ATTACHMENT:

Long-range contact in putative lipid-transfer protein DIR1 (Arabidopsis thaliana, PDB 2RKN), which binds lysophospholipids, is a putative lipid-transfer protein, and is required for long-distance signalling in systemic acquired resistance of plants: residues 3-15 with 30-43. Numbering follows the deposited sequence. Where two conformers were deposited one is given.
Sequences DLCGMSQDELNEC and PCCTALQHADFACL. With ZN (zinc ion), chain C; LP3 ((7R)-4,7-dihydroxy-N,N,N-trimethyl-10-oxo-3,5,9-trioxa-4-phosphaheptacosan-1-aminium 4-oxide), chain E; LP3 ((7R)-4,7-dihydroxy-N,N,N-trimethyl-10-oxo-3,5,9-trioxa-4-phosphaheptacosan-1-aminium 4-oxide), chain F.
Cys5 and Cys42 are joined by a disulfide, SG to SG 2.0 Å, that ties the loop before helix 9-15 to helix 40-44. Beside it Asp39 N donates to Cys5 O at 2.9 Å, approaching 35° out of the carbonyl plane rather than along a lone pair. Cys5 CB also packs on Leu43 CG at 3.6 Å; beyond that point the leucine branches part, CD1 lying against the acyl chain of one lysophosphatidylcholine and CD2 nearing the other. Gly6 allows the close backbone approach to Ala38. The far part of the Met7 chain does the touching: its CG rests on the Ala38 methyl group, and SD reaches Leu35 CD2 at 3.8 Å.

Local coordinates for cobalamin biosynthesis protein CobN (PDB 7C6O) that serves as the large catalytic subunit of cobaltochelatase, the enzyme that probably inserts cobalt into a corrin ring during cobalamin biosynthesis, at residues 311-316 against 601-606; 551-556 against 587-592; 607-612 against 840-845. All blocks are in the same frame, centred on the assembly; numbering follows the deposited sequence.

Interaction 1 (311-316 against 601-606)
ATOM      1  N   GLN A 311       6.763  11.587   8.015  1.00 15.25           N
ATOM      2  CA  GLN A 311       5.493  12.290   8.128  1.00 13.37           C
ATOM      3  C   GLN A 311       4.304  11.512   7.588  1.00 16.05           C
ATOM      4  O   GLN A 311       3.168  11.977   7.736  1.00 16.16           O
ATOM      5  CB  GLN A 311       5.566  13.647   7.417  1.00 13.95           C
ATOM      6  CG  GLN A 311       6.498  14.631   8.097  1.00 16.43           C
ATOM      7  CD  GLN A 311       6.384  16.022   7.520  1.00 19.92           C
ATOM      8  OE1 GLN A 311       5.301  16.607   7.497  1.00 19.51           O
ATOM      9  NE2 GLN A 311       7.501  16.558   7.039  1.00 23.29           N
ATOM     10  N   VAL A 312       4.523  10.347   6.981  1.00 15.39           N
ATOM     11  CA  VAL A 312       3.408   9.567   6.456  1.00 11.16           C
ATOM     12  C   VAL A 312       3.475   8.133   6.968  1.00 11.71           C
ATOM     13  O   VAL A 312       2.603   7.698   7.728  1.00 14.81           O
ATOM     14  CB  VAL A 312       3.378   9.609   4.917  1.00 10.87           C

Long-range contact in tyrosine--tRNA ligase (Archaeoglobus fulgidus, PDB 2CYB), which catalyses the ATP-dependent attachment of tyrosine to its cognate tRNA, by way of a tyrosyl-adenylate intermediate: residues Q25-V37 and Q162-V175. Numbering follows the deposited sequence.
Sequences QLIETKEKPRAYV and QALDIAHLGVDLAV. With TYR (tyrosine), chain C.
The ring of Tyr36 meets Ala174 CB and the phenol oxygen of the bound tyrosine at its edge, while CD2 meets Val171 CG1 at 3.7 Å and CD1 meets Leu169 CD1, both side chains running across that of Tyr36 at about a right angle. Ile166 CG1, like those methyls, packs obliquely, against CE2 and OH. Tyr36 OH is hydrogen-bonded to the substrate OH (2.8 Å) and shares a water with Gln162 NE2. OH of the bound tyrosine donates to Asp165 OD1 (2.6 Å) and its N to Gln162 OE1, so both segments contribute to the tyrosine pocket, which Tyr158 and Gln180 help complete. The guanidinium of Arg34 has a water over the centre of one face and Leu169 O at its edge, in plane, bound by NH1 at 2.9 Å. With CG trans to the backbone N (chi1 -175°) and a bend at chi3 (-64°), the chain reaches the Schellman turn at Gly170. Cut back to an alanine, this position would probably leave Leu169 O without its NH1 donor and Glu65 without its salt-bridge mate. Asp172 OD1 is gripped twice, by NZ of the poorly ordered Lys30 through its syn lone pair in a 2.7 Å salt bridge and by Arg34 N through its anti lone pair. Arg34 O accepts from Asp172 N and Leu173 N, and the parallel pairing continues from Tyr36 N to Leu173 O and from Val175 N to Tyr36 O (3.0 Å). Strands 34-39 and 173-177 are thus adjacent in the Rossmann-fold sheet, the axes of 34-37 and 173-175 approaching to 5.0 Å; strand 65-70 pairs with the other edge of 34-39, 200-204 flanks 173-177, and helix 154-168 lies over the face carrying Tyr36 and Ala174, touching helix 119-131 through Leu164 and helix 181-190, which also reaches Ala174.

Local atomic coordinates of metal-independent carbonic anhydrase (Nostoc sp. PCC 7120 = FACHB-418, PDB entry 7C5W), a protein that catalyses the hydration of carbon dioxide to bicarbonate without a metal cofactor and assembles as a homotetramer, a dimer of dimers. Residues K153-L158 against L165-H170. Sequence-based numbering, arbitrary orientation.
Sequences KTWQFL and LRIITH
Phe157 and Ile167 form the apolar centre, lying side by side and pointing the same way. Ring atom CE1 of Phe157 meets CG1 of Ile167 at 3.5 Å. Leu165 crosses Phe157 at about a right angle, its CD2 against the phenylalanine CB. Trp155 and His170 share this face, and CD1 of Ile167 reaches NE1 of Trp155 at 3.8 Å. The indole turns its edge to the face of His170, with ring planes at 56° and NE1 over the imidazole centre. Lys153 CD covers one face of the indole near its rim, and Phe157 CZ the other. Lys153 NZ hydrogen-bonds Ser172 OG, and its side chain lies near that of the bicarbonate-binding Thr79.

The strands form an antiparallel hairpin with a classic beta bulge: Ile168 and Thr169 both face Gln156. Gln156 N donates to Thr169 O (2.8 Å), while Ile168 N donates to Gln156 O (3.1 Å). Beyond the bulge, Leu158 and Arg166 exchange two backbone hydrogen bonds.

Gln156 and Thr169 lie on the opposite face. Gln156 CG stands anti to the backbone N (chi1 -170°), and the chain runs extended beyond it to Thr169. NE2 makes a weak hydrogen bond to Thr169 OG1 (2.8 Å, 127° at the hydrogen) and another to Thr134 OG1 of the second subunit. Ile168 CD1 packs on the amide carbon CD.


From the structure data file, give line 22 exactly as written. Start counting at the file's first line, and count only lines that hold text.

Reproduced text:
The ring of Tyr36 meets Ala174 CB and the phenol oxygen of the bound tyrosine at its edge, while CD2 meets Val171 CG1 at 3.7 Å and CD1 meets Leu169 CD1, both side chains running across that of Tyr36 at about a right angle. Ile166 CG1, like those methyls, packs obliquely, against CE2 and OH. Tyr36 OH is hydrogen-bonded to the substrate OH (2.8 Å) and shares a water with Gln162 NE2. OH of the bound tyrosine donates to Asp165 OD1 (2.6 Å) and its N to Gln162 OE1, so both segments contribute to the tyrosine pocket, which Tyr158 and Gln180 help complete. The guanidinium of Arg34 has a water over the centre of one face and Leu169 O at its edge, in plane, bound by NH1 at 2.9 Å. With CG trans to the backbone N (chi1 -175°) and a bend at chi3 (-64°), the chain reaches the Schellman turn at Gly170. Cut back to an alanine, this position would probably leave Leu169 O without its NH1 donor and Glu65 without its salt-bridge mate. Asp172 OD1 is gripped twice, by NZ of the poorly ordered Lys30 through its syn lone pair in a 2.7 Å salt bridge and by Arg34 N through its anti lone pair. Arg34 O accepts from Asp172 N and Leu173 N, and the parallel pairing continues from Tyr36 N to Leu173 O and from Val175 N to Tyr36 O (3.0 Å). Strands 34-39 and 173-177 are thus adjacent in the Rossmann-fold sheet, the axes of 34-37 and 173-175 approaching to 5.0 Å; strand 65-70 pairs with the other edge of 34-39, 200-204 flanks 173-177, and helix 154-168 lies over the face carrying Tyr36 and Ala174, touching helix 119-131 through Leu164 and helix 181-190, which also reaches Ala174.